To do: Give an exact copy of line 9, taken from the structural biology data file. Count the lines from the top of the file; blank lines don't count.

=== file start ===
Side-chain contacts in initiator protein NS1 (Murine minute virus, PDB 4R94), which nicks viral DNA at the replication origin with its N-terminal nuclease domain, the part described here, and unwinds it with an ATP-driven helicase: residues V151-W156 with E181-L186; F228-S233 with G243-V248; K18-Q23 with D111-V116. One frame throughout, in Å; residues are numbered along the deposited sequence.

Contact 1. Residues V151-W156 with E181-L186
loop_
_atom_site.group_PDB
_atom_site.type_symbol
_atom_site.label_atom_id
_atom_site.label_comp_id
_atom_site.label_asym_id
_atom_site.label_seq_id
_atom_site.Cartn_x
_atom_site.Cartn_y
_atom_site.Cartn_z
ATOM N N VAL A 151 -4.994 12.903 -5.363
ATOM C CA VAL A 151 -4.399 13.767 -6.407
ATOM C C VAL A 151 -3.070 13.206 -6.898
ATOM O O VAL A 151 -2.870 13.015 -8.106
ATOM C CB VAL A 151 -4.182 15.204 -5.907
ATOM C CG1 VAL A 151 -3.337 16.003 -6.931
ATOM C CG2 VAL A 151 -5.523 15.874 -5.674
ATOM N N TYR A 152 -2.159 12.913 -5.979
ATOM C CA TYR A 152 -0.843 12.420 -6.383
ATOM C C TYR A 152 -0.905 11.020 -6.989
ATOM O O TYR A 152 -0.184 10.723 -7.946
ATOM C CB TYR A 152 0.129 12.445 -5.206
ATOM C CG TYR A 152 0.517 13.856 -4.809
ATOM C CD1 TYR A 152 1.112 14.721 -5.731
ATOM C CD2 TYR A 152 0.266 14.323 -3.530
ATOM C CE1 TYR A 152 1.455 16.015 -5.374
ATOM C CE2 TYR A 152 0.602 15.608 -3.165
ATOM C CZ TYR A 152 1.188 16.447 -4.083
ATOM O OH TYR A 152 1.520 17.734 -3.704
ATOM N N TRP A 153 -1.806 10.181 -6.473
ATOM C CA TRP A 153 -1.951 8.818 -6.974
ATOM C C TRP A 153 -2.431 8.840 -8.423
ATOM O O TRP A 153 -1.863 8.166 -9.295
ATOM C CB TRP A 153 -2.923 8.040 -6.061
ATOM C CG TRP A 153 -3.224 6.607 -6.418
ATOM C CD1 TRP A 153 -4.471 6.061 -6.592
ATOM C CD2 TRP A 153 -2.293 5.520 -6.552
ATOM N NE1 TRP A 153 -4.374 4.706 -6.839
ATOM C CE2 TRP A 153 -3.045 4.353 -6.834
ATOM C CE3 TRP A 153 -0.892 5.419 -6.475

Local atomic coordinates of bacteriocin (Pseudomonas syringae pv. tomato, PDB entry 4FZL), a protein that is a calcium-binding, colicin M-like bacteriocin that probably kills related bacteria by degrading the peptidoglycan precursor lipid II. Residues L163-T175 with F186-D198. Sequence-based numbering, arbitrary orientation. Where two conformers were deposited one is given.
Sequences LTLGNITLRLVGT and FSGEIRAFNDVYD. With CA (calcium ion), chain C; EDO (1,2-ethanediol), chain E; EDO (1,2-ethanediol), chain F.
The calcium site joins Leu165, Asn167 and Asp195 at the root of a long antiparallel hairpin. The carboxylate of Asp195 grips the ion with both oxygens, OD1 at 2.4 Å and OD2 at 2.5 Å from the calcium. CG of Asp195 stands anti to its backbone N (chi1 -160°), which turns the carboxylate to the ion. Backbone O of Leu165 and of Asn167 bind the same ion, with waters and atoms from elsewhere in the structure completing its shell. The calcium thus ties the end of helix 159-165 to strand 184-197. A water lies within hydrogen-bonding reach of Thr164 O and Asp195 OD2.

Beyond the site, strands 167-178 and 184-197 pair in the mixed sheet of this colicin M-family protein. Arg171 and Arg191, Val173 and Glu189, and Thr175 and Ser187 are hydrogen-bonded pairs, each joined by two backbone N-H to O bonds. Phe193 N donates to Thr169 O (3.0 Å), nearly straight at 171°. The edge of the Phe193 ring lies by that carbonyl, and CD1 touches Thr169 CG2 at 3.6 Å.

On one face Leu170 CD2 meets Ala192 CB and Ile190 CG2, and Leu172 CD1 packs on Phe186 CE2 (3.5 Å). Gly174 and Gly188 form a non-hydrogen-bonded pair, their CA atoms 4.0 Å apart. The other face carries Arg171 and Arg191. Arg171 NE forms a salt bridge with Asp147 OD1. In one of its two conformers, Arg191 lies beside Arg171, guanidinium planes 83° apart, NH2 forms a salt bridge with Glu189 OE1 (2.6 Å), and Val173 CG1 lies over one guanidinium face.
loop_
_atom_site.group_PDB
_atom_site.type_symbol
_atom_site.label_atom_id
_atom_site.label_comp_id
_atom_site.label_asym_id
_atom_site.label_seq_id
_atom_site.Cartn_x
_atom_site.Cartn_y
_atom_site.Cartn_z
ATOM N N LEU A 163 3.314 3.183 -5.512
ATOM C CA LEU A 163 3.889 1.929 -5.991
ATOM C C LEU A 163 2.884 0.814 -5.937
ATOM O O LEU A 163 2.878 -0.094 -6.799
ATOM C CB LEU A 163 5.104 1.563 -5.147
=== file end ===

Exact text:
_atom_site.label_seq_id